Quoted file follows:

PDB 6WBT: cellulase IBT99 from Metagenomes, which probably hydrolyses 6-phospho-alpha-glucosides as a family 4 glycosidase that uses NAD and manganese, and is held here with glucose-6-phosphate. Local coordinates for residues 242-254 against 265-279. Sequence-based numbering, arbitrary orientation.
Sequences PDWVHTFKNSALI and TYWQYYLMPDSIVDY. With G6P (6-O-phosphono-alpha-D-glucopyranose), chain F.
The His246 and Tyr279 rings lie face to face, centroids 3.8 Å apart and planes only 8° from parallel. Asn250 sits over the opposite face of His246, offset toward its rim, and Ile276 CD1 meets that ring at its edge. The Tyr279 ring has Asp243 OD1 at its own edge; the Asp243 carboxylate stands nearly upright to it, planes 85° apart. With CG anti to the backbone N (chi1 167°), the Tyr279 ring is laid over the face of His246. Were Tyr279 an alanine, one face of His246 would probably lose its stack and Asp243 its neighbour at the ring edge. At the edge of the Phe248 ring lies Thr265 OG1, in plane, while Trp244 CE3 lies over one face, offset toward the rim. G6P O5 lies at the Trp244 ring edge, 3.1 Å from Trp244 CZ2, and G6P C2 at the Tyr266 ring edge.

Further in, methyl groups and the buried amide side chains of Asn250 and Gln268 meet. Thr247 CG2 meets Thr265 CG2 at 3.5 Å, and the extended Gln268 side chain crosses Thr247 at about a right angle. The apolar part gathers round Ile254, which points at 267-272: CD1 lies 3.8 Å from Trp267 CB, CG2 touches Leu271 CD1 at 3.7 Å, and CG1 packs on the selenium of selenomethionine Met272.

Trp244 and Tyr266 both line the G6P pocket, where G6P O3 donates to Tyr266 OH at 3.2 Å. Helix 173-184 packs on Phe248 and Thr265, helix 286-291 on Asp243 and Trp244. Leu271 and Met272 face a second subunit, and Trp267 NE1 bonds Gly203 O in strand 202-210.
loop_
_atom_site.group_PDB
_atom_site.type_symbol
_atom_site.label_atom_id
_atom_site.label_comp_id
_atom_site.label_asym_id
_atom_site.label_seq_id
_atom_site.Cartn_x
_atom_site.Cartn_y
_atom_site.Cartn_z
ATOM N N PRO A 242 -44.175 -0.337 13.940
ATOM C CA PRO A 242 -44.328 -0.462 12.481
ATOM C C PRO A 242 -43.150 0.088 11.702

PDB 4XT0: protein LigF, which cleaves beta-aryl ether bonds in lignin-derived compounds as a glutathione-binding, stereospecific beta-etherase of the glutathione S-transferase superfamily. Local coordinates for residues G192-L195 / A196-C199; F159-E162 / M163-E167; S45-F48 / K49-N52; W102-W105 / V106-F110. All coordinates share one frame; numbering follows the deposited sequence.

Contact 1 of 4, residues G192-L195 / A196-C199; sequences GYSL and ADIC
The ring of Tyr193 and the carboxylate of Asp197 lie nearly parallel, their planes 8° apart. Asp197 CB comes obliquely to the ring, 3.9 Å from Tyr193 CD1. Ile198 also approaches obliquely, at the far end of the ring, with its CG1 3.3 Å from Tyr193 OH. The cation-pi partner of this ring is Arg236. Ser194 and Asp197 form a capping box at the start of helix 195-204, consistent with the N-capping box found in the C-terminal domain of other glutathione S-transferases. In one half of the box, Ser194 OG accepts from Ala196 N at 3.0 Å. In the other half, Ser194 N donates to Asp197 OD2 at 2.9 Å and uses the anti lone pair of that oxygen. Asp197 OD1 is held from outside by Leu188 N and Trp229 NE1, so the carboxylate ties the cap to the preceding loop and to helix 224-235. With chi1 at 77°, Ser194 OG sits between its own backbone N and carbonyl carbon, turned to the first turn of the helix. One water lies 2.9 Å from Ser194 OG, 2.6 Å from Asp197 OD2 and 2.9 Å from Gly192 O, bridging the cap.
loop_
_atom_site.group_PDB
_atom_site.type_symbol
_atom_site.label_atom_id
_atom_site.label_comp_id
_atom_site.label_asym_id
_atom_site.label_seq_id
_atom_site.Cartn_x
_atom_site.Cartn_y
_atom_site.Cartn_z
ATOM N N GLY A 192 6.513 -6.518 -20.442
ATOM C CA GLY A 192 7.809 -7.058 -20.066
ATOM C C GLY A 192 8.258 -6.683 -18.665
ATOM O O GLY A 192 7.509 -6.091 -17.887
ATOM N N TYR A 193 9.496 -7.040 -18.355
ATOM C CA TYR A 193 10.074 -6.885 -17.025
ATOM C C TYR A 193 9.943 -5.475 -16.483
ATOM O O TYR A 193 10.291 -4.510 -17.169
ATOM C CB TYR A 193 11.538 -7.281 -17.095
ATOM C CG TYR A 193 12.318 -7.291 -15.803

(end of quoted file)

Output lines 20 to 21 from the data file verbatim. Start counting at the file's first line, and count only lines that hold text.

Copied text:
Contact 1 of 4, residues G192-L195 / A196-C199; sequences GYSL and ADIC
The ring of Tyr193 and the carboxylate of Asp197 lie nearly parallel, their planes 8° apart. Asp197 CB comes obliquely to the ring, 3.9 Å from Tyr193 CD1. Ile198 also approaches obliquely, at the far end of the ring, with its CG1 3.3 Å from Tyr193 OH. The cation-pi partner of this ring is Arg236. Ser194 and Asp197 form a capping box at the start of helix 195-204, consistent with the N-capping box found in the C-terminal domain of other glutathione S-transferases. In one half of the box, Ser194 OG accepts from Ala196 N at 3.0 Å. In the other half, Ser194 N donates to Asp197 OD2 at 2.9 Å and uses the anti lone pair of that oxygen. Asp197 OD1 is held from outside by Leu188 N and Trp229 NE1, so the carboxylate ties the cap to the preceding loop and to helix 224-235. With chi1 at 77°, Ser194 OG sits between its own backbone N and carbonyl carbon, turned to the first turn of the helix. One water lies 2.9 Å from Ser194 OG, 2.6 Å from Asp197 OD2 and 2.9 Å from Gly192 O, bridging the cap.